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  • Texas | Columns | "Texas Tales"

    One Man Two Graves

    by Mike Cox
    Mike Cox

    Anyone wishing to visit the final resting place of John E. McGuire is going to have to travel to two different cemeteries.

    Supposedly the first male Anglo child born in Comanche County, McGuire came into the world on June 1, 1855. Actually, that was the year before the county’s organization in March 1856.

    The only written reference to McGuire’s posthumous distinction of permanently being in two places at once is found in an obscure cloth-bound volume called “In Remembrance of Those Sleeping in Downing Cemetery Downing, Texas.” Privately published in 1977 by Raymond H. and Aline Loudermilk Quenon, who then lived in Fort Worth, the 48-page book lists all the people known to be buried in the Downing Cemetery to that point. Since the book has 58 Loudermilks on that roll, the couple’s interest in this particular cemetery is obvious.

    As the book explains, the Downing Cemetery is near a small community of the same name about nine miles north of Comanche off State Highway 16. Just when the rural graveyard saw its first burial is not known, but the earliest marked grave is that of one Mary Carnes, who died on April 15, 1866. The authors noted that the cemetery also contains several unmarked graves of people who died “on the way to other places” and that there are also some graves of Indians, presumably killed by settlers. (Normally in small country graveyards, it’s the other way around, with unmarked graves of settlers killed by Indians.)

    The Downing Cemetery even predates the community for which it was named, which did not get its start until the early 1880s. Later that decade, when the community sought a post office, merchant William H. Loudermilk suggested it be called “Dawning” for the inspiring sunrises the local landscape afforded.

    Processing the application, some bureaucrat in Washington figured the locals had mistakenly used an “a” when an “o” had been intended, so the hoped-for Dawning, Texas officially became Downing, Texas. Opened in 1888, the post office continued to serve the small community until 1911, when the government consolidated it with the Comanche post office.

    A one-room country school house used to stand near the cemetery, but it has long since disappeared from the landscape. All that remains is the school’s old bell, which now hangs in the cemetery.

    To get back to McGuire, on page 27 of the Downing Cemetery book is this simple notation:

    “J.E. McGuire (arm)”

    Was that entry intended to be taken literally? Though it is well documented that Mexican dictator Antonio Lopez de Santa Anna staged a funeral for the leg he lost in the Mexican War, marked burials of body parts are not common. Nowhere in the book on the Downing Cemetery is any explanation offered for that strange notation about McGuire. Solving the mysery, at least partially, took some digging in the figurative sense.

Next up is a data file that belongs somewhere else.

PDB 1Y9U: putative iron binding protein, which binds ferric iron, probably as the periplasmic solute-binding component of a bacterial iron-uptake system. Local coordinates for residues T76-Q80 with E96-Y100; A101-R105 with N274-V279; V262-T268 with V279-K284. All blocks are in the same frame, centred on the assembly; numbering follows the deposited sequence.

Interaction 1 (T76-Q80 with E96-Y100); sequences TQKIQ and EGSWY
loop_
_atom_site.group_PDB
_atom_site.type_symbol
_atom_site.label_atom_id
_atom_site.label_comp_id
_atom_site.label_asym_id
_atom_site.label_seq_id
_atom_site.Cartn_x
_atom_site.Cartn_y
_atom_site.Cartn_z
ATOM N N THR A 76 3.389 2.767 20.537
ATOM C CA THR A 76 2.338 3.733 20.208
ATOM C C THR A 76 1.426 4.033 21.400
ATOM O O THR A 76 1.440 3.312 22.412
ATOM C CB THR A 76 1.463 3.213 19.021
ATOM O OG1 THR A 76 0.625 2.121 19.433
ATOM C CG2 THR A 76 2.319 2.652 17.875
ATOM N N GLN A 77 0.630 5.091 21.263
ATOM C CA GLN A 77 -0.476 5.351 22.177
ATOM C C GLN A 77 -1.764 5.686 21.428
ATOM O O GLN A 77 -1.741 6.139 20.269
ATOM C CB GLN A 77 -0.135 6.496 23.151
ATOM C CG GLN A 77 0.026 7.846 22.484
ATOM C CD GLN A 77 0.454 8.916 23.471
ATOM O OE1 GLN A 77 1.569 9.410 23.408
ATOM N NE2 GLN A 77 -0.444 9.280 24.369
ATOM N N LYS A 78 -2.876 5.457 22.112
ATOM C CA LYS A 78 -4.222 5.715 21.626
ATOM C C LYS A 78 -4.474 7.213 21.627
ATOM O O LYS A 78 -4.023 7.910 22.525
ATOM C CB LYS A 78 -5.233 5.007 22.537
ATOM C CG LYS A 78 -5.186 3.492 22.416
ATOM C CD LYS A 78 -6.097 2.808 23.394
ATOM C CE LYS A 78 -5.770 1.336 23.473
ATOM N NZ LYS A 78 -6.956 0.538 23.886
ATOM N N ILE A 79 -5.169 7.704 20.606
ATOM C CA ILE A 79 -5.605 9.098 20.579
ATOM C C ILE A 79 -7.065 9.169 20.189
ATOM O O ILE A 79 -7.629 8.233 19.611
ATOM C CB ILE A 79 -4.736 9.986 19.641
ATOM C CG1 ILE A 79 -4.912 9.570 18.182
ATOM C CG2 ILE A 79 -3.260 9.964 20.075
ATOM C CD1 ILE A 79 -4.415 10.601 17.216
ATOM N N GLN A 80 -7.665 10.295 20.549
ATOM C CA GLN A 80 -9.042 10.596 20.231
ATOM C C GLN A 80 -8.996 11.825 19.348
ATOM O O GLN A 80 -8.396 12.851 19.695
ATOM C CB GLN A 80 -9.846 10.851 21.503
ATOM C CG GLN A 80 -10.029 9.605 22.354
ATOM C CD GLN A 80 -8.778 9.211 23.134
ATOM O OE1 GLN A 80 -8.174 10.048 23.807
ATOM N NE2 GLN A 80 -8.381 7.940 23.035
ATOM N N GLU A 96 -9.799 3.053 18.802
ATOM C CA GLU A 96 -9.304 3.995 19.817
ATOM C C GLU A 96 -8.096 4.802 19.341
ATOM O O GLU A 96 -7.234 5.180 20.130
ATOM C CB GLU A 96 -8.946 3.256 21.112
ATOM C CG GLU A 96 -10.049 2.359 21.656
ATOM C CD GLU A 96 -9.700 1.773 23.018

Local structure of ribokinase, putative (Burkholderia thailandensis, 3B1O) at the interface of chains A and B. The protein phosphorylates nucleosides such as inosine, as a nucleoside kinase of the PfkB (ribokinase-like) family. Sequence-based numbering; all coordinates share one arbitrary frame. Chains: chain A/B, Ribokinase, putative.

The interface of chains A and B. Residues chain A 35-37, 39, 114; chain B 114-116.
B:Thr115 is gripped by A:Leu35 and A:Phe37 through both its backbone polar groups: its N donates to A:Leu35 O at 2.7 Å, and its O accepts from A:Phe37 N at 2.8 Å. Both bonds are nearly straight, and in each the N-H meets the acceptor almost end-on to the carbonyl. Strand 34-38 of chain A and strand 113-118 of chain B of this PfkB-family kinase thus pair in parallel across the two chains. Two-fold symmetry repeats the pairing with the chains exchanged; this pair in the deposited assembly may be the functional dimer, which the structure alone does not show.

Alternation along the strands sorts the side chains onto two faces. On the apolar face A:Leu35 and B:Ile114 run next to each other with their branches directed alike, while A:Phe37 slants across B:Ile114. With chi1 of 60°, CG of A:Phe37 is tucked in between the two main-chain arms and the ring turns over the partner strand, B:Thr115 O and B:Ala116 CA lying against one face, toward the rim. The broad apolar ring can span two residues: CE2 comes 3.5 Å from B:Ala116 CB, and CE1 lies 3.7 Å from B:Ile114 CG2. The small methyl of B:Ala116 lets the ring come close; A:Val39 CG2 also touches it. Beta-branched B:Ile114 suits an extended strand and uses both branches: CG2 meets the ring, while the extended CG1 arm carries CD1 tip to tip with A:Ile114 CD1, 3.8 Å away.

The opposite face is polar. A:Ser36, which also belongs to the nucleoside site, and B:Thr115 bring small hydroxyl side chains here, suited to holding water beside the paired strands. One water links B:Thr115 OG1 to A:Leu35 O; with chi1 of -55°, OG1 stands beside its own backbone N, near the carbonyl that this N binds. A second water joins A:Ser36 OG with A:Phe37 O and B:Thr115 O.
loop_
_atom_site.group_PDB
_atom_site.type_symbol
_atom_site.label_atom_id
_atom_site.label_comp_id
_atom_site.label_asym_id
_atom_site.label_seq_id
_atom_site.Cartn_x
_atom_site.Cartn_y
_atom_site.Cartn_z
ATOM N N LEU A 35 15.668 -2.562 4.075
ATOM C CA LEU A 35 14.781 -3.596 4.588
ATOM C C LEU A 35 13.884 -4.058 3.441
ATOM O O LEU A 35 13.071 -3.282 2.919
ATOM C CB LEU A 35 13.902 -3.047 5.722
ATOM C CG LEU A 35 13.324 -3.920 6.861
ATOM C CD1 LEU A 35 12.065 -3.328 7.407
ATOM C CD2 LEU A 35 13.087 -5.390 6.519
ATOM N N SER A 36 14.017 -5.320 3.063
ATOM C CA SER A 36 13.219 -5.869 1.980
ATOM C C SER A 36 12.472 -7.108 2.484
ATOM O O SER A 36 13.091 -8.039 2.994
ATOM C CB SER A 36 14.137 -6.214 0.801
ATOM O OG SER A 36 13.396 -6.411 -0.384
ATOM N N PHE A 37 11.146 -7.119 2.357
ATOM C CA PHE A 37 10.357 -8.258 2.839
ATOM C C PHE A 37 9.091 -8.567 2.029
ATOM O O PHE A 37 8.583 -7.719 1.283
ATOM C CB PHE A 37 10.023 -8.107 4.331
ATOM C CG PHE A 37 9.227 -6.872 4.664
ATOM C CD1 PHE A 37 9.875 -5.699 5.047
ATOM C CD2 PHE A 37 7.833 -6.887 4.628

McGuire’s parents, John Alpus and Dicey Martin McGuire, came to Texas in 1854 from Georgia, soon settling in future Comanche County. From 1860 to 1864, McGuire served as county sheriff. One of their children was John E. As the Comanche Chief later noted:

    “Mr. [John E.] McGuire’s early life was that of a boy on the extreme western frontier. The prairie, covered with long grass, was his playground and his brothers and sisters were his only playmates, for neighbors were widely scattered. When only a lad of six, Mr. McGuire was perfectly at home in the saddle and frequently drove cattle over the prairie, keeping a sharp lookout for the Indians who lived not far distant and often raided this section.”

    Though he seems to have been more farmer than rancher, the newspaper said McGuire bought and sold stock and enjoyed a reputation for being one of the best judges of cattle in the state.

    “Mr. McGuire ran a gin for 10 years, he and his brothers being proprietors of the
    Comanche gin and mill in the nineties, ginning 1741 bales of cotton in 1894 and often grinding as much as 200 bushels of corn per day,” the newspaper continued.

    And then, casually, the newspaper mentioned this: “He also operated a threshing machine in his early manhood and while engaged in this work lost his left arm by getting it caught in [a] separator.”

    No further details are offered, but obviously that accident is how McGuire’s arm ended up in Downing Cemetery. Whether he placed the modest granite marker over his severed limb for fun or out of legitimate mourning over his loss is not known. Or maybe a family member paid for the marker at a later time.

    Despite his handicap, McGuire lived a long life, all but three years of it in Comanche County. He died at 73 in his farm house on the last day of February 1928. His family buried him the following day in the Zion Hill Cemetery near Van Dyke. Why they didn’t bury him in the same cemetery with his left arm remains a mystery.


    © Mike Cox -
    May 3, 2012 column
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